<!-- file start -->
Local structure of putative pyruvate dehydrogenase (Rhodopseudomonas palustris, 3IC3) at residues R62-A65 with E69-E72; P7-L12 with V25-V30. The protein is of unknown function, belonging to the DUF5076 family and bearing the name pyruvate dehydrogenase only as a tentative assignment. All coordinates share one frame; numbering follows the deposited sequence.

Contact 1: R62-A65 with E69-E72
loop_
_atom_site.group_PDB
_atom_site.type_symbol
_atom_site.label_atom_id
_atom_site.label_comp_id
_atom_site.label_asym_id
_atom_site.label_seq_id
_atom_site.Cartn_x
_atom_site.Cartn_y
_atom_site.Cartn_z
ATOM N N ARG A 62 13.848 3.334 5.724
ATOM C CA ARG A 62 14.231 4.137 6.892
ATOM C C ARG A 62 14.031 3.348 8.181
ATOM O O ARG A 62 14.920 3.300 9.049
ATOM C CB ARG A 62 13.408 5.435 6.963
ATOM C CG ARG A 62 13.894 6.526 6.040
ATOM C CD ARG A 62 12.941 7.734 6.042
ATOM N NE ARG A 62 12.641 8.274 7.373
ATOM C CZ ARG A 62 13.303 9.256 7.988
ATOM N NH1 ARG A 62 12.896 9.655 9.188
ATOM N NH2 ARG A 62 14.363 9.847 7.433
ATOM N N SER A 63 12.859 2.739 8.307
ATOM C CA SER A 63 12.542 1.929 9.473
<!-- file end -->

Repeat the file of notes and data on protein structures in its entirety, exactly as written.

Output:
Local structure of putative pyruvate dehydrogenase (Rhodopseudomonas palustris, 3IC3) at residues R62-A65 with E69-E72; P7-L12 with V25-V30. The protein is of unknown function, belonging to the DUF5076 family and bearing the name pyruvate dehydrogenase only as a tentative assignment. All coordinates share one frame; numbering follows the deposited sequence.

Contact 1: R62-A65 with E69-E72
loop_
_atom_site.group_PDB
_atom_site.type_symbol
_atom_site.label_atom_id
_atom_site.label_comp_id
_atom_site.label_asym_id
_atom_site.label_seq_id
_atom_site.Cartn_x
_atom_site.Cartn_y
_atom_site.Cartn_z
ATOM N N ARG A 62 13.848 3.334 5.724
ATOM C CA ARG A 62 14.231 4.137 6.892
ATOM C C ARG A 62 14.031 3.348 8.181
ATOM O O ARG A 62 14.920 3.300 9.049
ATOM C CB ARG A 62 13.408 5.435 6.963
ATOM C CG ARG A 62 13.894 6.526 6.040
ATOM C CD ARG A 62 12.941 7.734 6.042
ATOM N NE ARG A 62 12.641 8.274 7.373
ATOM C CZ ARG A 62 13.303 9.256 7.988
ATOM N NH1 ARG A 62 12.896 9.655 9.188
ATOM N NH2 ARG A 62 14.363 9.847 7.433
ATOM N N SER A 63 12.859 2.739 8.307
ATOM C CA SER A 63 12.542 1.929 9.473